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Hi-tech drone discovers historic shipwreck in sea grave

The remains of a 100-year-old shipwreck have been discovered off the coast of Western Australia using new underwater drone technology.


The remains of a hundred-year-old shipwreck have been discovered off the coast of Western Australia using new underwater drone technology. Image AAP

A century-old shipwreck that holds clues to Australia's trading past has been discovered at the bottom of a treacherous burial ground for vessels off the coast of Western Australia.


The 64-metre wreck, the size of two blue whales, was spotted scattered across the sea floor among the depths of the Rottnest ship graveyard in the Indian Ocean.


The more than century-old coal hulk from Fremantle's bygone days was revealed by Hydrus, a small underwater drone that captured the wreck in 4K video and photos. 


About 15 of the iron and wood ships, which were built between the 1860s-80s and deliberately sunk in the 1920-30s, have been recorded in the ship graveyard.


They were workhorses used to service steamships in WA and were built as fast clipper ships to ply the lucrative grain and wool trades between the UK and Australia.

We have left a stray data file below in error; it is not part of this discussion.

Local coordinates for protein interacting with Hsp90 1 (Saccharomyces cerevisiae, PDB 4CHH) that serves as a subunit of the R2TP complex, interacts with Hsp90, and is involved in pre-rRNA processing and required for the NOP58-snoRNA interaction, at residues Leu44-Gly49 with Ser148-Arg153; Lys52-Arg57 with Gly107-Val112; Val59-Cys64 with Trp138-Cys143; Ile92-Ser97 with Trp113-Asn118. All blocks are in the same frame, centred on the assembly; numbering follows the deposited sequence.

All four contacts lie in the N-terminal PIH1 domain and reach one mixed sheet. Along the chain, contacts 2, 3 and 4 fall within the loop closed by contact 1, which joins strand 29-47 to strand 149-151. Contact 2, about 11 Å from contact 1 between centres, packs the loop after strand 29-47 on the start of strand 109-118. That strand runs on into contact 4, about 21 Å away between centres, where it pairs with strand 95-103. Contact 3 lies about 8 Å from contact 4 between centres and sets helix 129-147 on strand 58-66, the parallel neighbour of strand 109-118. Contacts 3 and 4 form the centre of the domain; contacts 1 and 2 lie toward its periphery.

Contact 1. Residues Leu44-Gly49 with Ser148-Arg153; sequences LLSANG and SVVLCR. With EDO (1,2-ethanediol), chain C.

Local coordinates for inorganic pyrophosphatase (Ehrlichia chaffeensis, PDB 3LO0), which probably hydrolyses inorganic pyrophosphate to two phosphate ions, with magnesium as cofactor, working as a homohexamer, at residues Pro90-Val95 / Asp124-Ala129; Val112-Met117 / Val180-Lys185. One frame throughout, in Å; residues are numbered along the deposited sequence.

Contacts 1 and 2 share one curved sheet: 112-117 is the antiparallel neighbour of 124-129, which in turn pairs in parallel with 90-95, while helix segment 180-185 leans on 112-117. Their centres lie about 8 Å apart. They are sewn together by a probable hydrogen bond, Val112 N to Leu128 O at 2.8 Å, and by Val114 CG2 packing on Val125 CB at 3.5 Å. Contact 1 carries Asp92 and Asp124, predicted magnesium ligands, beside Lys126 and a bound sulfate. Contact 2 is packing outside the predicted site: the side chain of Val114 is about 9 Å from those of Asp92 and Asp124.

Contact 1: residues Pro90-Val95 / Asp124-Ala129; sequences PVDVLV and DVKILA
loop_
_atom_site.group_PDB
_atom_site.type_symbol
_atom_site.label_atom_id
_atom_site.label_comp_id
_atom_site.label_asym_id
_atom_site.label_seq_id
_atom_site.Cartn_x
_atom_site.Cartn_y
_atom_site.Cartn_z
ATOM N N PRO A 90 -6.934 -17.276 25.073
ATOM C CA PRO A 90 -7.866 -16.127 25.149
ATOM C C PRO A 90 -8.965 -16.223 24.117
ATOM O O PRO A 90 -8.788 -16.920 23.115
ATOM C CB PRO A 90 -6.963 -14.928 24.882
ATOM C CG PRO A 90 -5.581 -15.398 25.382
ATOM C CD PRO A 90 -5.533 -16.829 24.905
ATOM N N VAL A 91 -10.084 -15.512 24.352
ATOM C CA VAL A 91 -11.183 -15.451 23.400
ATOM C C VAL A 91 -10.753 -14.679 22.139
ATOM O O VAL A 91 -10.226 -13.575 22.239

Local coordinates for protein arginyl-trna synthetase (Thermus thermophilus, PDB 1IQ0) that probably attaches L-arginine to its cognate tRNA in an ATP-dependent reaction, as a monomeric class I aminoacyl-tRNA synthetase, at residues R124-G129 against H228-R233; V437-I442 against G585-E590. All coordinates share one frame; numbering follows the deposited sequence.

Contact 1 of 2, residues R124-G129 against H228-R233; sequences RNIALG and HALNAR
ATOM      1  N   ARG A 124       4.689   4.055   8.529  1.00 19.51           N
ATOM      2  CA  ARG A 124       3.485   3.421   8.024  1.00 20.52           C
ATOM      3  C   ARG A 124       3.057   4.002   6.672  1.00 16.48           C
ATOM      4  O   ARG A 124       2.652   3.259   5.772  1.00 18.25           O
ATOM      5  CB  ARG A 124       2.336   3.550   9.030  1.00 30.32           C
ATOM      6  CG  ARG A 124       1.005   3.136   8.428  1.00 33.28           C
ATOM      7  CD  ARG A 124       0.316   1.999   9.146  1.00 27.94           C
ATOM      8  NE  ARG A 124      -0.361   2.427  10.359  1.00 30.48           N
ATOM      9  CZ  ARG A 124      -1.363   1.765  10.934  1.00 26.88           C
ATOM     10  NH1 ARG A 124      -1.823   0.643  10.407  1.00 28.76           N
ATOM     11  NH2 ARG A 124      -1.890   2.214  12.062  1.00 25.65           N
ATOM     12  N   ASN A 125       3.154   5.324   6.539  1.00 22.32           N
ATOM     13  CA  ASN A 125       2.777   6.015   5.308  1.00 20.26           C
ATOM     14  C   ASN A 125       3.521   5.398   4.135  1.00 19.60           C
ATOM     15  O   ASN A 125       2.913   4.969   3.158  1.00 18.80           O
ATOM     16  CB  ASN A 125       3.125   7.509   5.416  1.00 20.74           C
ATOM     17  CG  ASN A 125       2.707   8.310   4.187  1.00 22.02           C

A high-resolution replica of the wreck was able to be built using 4K geo-referenced imagery and video footage.


WA Museum curator Ross Anderson said footage from the drones was the clearest and most comprehensive data set it had received from the wreck. 


"This type of high-resolution imagery is invaluable for maritime archaeological research and education on underwater cultural heritage," Dr Anderson said.


More than 1800 recorded wrecks lay off the shore of WA, holding insights into past culture, history and science. 


The Rottnest ship graveyard became a burial ground for ships, naval vessels, aircraft and secretive submarines at the beginning of the 1900s. 


Most of the wrecks remain undiscovered because of depths ranging from 50m to 200m, making exploration risky and costly.


A human diver or remotely operated vehicle could cost between $20,000 to $100,000 depending on the depth of the exploration.


Drones used in the latest discovery reduced the cost by 75 per cent, pinpointed the exact coordinates of the ship and fully surveyed it in less than five hours.


Teams are now trying to locate the ultra-luxury passenger ship SS Koombana which vanished into a cyclone while carrying more than 150 passengers in 1912.


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